This is the full service of a reel. For most anglers who fish their reels hard this needs to be done once a year. Occasional fishermen could go 3 to 5 years without the need for it, and reels that belong to charter boats might need it done every few months. This involves disassembling the reel to clean and lube it inside. Naturally there are no global instructions for this since each reel has its own procedure for disassembly, so I'm going to speak in general here. A word of caution though, don't take down a reel unless you know you can do it successfully. It might be easier and safer to send it to an authorised service centre if you have doubts.
Spray some solvent on a cloth, and carefully wipe down the drag washers with the cloth to clean them off gummy residuals and burned grease. Do not apply solvent directly on the washers. After this apply a thin layer of drag grease on the washers, wipe the excess, and place the washers back. If the drag washers were originally running dry, in most cases it's better to leave them dry and only wipe them with a dry cloth to remove any fragments.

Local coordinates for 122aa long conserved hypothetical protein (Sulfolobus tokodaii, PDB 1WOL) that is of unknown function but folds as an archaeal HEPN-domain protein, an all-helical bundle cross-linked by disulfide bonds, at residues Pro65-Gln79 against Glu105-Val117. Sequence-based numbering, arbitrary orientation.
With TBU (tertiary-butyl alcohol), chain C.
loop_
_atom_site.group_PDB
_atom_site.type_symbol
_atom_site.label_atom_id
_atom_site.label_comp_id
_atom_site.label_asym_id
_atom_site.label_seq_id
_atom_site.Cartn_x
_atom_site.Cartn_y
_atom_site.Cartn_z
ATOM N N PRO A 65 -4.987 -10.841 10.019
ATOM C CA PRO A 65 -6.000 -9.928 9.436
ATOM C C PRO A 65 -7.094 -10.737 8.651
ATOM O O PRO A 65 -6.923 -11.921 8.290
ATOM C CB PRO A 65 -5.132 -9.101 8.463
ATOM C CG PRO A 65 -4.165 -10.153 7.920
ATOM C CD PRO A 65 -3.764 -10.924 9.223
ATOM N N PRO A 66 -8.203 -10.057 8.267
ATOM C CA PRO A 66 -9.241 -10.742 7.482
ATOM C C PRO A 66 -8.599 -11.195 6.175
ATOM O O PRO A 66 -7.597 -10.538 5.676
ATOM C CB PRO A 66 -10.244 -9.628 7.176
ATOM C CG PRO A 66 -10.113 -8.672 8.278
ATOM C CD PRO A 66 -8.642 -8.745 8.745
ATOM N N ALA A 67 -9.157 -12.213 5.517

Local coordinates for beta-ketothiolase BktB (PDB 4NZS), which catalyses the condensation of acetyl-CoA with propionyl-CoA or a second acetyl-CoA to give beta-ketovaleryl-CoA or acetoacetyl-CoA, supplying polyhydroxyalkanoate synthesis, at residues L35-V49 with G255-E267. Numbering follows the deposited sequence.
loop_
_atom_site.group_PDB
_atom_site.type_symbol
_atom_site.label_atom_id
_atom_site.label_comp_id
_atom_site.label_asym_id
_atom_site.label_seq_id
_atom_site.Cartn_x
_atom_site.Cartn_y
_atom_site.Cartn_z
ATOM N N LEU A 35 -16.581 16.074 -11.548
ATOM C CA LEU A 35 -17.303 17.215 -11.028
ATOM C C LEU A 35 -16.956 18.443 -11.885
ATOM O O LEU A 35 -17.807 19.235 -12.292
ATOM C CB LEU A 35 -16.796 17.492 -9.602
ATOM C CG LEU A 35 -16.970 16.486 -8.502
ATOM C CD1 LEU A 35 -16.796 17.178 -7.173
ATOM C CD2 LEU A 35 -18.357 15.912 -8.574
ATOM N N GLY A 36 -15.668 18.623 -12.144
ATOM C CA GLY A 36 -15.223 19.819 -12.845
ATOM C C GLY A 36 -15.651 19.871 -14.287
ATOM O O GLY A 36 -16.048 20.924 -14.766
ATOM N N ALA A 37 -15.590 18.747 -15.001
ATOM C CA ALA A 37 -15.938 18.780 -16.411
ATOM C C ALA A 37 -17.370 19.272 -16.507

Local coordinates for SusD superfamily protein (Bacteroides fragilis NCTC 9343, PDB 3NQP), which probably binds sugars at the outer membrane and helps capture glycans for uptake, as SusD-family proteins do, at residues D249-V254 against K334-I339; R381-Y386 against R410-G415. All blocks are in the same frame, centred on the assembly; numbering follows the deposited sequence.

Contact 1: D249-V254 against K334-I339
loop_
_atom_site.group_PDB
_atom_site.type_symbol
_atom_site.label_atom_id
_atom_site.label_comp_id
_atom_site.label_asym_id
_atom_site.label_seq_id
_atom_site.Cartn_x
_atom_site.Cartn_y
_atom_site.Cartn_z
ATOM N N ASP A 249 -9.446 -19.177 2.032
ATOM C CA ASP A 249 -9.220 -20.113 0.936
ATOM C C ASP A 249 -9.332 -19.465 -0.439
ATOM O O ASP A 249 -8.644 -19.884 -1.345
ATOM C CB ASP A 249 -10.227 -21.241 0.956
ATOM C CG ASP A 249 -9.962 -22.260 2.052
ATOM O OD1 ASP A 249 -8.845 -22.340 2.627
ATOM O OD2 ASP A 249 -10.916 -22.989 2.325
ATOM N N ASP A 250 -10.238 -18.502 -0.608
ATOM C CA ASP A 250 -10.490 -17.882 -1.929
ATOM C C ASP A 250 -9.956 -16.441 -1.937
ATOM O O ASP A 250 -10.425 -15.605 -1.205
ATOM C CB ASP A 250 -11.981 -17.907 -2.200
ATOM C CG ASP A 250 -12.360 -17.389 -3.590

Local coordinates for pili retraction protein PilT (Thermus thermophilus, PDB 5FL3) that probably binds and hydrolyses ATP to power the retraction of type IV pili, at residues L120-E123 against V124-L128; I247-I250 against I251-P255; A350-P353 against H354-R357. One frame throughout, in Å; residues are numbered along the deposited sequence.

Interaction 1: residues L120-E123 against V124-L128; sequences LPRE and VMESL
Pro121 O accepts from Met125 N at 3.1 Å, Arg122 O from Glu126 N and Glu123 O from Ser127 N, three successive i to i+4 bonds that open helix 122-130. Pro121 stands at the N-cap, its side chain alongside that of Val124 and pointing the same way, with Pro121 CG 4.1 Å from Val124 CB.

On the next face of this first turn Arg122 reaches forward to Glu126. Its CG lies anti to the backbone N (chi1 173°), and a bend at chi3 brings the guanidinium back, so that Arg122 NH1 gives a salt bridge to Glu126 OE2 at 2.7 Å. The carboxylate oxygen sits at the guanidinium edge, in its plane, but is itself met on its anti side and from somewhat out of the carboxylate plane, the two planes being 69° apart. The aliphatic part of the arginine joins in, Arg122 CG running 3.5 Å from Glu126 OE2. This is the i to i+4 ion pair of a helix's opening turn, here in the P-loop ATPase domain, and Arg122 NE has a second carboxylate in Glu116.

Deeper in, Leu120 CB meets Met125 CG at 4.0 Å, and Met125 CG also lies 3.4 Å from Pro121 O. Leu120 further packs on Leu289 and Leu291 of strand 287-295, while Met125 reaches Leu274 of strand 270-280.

An instant anti-reverse clutch needs to be cleaned with a solvent, then shake and dry it if possible and lube the innards and brake discs with thin oil. Oil the clutch's sleeve as well.
Ball bearings should be left alone as in most cases they would run for many years without the need for fresh lubes. If the bearing is contaminated and needs cleaning, then remove the shields and remove the old grease with a tooth brush and a few sprays of solvent, then shake and dry it before packing it with grease and putting the shields back. Some ball bearing shields are press fitted and if pried open the shields can't be put back, so special consideration needs to be done before removing those shields. The ability of the bearing to run open without a shield depends on many variables and there are no firm rules for this. In the case of sealed bearings there wouldn't be any contamination because of the seals, but anyway most bearing seals can be removed and put back successfully.
Gears and oscillation components should be cleaned with the solvent and tooth brush, then dried and greased with quality grease.
The seals of a reel should be checked for cracks and they should feel soft. If they are alright, then rub some grease on them using your finger and put them back. If those seals display cracks or feel dry or brittle, change them.
Some reels have service ports, and people usually drop oil in there. I advise against this. The only thing that should go through a service port is spray grease.